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The COVID-19 pandemic has impacted the lives and livelihood of people all around the world. While the scale of the pandemic’s damage is still unknown, it is clear that the pandemic has wreaked havoc on the global economy and world order. Businesses around the world, employing both B2B and B2C business models, have borne the brunt of the lockdown and are only gradually moving towards the path of normalcy. Unfortunately, the road to recovery is not a straight-forward one, rather a long winding one.
Organizations are facing umpteen challenges in keeping their financial wheels running. Less demand, erratic supply of raw material and manpower, and the general uncertainty in the global economic environment have made matters worse. Additionally, companies are struggling to keep pace with new shifts and disruptions in the procurement and supply chain processes.
In the post-pandemic world, business owners, entrepreneurs, decision-makers and founders, especially the ones running procurement and supply chain companies, will have to adapt to a new set of rules and transform their businesses so that they can survive in the short term and become profitable in the long term.
Companies embracing digital
Even in the pre-COVID era, digitization was considered the best way to transform businesses, but the issue was that most companies were slow in adopting digital. Now, after the economic shock caused by the pandemic, businesses will have to advance their digitization and automation roadmaps to become lean, cut unwanted costs and bring in efficiencies.
Companies are adopting AI-driven procurement processes that enable them to choose cheaper suppliers, automate bidding, forecast business risks, prepare quick contracts and streamline purchasing. Realizing the importance of strategic source-to-pay processes, businesses are moving away from conventional paper-based processes and adopting intelligent digital methods to weed out inefficiencies and enhance value.
Organizations need to adopt a data-driven procurement strategy that includes identifying opportunities, ensuring fact-based decisions, and coming up with results that can be tracked and measured.
The shift in industry spending
The pandemic has thrown the world into chaos. Irrespective of company size, industry sector, or geographical location, most businesses are reducing their spending and seeking long-term sustainability in the ‘new normal’. Companies in the healthcare, logistics, technology and media sectors are witnessing an increase in spending because these companies had to invest in unplanned remote workforces virtually overnight. In contrast, companies in the travel, hospitality, and energy sectors are trying to conserve cash as the dip in demand has severely affected their businesses.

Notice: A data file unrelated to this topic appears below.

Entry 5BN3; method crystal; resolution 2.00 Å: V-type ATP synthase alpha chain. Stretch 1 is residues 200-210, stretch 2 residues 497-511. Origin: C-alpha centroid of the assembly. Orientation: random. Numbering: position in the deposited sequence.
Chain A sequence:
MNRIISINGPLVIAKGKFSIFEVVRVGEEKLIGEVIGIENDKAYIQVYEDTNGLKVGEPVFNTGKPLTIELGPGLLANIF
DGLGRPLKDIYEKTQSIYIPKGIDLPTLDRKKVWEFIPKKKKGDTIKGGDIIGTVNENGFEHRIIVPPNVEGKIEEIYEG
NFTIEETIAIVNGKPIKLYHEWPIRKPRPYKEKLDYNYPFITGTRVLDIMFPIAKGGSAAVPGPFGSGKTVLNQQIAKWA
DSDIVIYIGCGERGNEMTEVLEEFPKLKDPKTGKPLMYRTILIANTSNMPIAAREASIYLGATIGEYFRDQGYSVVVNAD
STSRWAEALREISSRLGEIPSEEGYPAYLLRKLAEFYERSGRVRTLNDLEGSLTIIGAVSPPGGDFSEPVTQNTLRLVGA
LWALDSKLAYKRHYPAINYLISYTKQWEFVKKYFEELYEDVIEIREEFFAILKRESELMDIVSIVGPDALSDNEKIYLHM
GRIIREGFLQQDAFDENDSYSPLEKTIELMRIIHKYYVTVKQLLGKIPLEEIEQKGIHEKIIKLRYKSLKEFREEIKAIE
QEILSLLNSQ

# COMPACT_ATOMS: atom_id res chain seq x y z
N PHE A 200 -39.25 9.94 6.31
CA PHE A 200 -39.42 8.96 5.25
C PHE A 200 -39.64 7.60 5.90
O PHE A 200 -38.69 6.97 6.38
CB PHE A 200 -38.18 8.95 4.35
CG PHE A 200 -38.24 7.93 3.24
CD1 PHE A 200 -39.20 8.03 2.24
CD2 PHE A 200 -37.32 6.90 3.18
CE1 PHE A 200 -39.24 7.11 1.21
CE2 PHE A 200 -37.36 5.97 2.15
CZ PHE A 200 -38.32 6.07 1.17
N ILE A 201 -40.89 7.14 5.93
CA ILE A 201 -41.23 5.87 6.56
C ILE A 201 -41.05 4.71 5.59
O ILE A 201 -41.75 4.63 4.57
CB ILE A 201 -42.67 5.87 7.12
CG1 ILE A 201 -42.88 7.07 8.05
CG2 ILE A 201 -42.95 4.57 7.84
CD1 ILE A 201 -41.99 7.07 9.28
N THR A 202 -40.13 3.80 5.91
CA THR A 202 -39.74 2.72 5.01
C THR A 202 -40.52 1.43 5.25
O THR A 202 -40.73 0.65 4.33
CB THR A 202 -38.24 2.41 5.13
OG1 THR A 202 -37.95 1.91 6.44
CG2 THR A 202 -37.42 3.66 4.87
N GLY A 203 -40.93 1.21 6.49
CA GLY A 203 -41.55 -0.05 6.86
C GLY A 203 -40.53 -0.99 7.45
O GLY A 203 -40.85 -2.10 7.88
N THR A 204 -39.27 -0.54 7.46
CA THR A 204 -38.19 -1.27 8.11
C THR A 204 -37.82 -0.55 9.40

The shift in consumer spending
Just like company spending, consumer spending has also changed as the pandemic spread throughout the world. COVID-19 had practically brought the economy to a standstill with only a handful of essential services being allowed. This disrupted the functioning of the circular economy and hit demand severely. As a result of falling demand, many companies had to cut costs and lay-off employees. This in-turn affected purchasing power and further worsened demand. With uncertain futures and less disposable income, consumers were forced to curtail their discretionary spending and spend only essential goods and services.
Increased emphasis on health and safety
Even though companies have taken steps to reduce the number of face-to-face interactions between customers and their staff, they still have to run logistics set-ups and deliver goods physically. Implementing hygienic practices in the packaging of products and services, in distribution and support centers, is essential for the safety of employees as well as customers. The use of safety and PPE essentials such as facemasks, gloves, disinfectant, etc., will boost business reputation and reliability. Moreover, new measures such as encouraging employees to work-from-home, while maintaining collaboration among teams can also lead to increased productivity.
Exploring remote markets and scouting new business models
Necessity is the mother of invention, and the coronavirus pandemic has allowed businesses to explore new remote markets that can not only be a temporary solution to depleting sales but also become stable revenue streams in the future. The trend of distant selling has increased due to the lockdowns and quarantines that have forced people to stay at home. The pandemic has forced a lot of traditional consumers to try out online shopping for the first time. Companies will have to quickly turbocharge their e-commerce sales channels in order to capitalize on this second-coming of electronic commerce.
When conventional ways of doing business are not working, companies need to explore new business models. For instance, online commerce companies dealing in groceries and essential supplies are exploring installation of vending machines at large commercial buildings that will reduce last-mile logistics costs and workforce costs, shorten the ordering process and reduce human contact.
As companies focus more on agility and resilience, procurement as a business function will become central to their strategy. In order to tide over the crisis and stay competitive in the long term, companies will have to orchestrate long-term value-creating systems that help in improving the odds of their success.